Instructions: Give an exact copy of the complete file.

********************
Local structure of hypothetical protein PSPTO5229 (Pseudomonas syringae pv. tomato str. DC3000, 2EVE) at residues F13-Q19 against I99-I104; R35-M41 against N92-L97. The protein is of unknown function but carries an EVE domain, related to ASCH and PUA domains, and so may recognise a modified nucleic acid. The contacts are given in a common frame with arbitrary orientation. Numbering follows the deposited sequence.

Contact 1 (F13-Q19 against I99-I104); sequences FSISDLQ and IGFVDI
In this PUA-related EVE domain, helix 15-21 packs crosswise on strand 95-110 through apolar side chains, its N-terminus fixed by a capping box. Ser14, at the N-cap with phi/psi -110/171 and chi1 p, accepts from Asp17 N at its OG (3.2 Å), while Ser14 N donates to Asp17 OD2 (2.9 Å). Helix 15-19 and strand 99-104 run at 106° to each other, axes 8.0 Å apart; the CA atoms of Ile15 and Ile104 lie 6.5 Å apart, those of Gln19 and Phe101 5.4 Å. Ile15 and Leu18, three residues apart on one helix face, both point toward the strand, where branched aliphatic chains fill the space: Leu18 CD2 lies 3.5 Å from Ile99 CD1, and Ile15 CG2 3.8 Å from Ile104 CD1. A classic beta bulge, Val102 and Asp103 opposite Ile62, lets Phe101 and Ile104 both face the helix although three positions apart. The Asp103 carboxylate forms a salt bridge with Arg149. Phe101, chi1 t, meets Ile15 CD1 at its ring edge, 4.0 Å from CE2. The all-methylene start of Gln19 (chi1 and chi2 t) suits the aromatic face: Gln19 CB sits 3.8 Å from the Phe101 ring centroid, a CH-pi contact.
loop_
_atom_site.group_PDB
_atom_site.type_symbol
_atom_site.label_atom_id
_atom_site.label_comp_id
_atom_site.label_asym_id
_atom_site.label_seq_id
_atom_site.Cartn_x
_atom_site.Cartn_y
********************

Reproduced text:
Local structure of hypothetical protein PSPTO5229 (Pseudomonas syringae pv. tomato str. DC3000, 2EVE) at residues F13-Q19 against I99-I104; R35-M41 against N92-L97. The protein is of unknown function but carries an EVE domain, related to ASCH and PUA domains, and so may recognise a modified nucleic acid. The contacts are given in a common frame with arbitrary orientation. Numbering follows the deposited sequence.

Contact 1 (F13-Q19 against I99-I104); sequences FSISDLQ and IGFVDI
In this PUA-related EVE domain, helix 15-21 packs crosswise on strand 95-110 through apolar side chains, its N-terminus fixed by a capping box. Ser14, at the N-cap with phi/psi -110/171 and chi1 p, accepts from Asp17 N at its OG (3.2 Å), while Ser14 N donates to Asp17 OD2 (2.9 Å). Helix 15-19 and strand 99-104 run at 106° to each other, axes 8.0 Å apart; the CA atoms of Ile15 and Ile104 lie 6.5 Å apart, those of Gln19 and Phe101 5.4 Å. Ile15 and Leu18, three residues apart on one helix face, both point toward the strand, where branched aliphatic chains fill the space: Leu18 CD2 lies 3.5 Å from Ile99 CD1, and Ile15 CG2 3.8 Å from Ile104 CD1. A classic beta bulge, Val102 and Asp103 opposite Ile62, lets Phe101 and Ile104 both face the helix although three positions apart. The Asp103 carboxylate forms a salt bridge with Arg149. Phe101, chi1 t, meets Ile15 CD1 at its ring edge, 4.0 Å from CE2. The all-methylene start of Gln19 (chi1 and chi2 t) suits the aromatic face: Gln19 CB sits 3.8 Å from the Phe101 ring centroid, a CH-pi contact.
loop_
_atom_site.group_PDB
_atom_site.type_symbol
_atom_site.label_atom_id
_atom_site.label_comp_id
_atom_site.label_asym_id
_atom_site.label_seq_id
_atom_site.Cartn_x
_atom_site.Cartn_y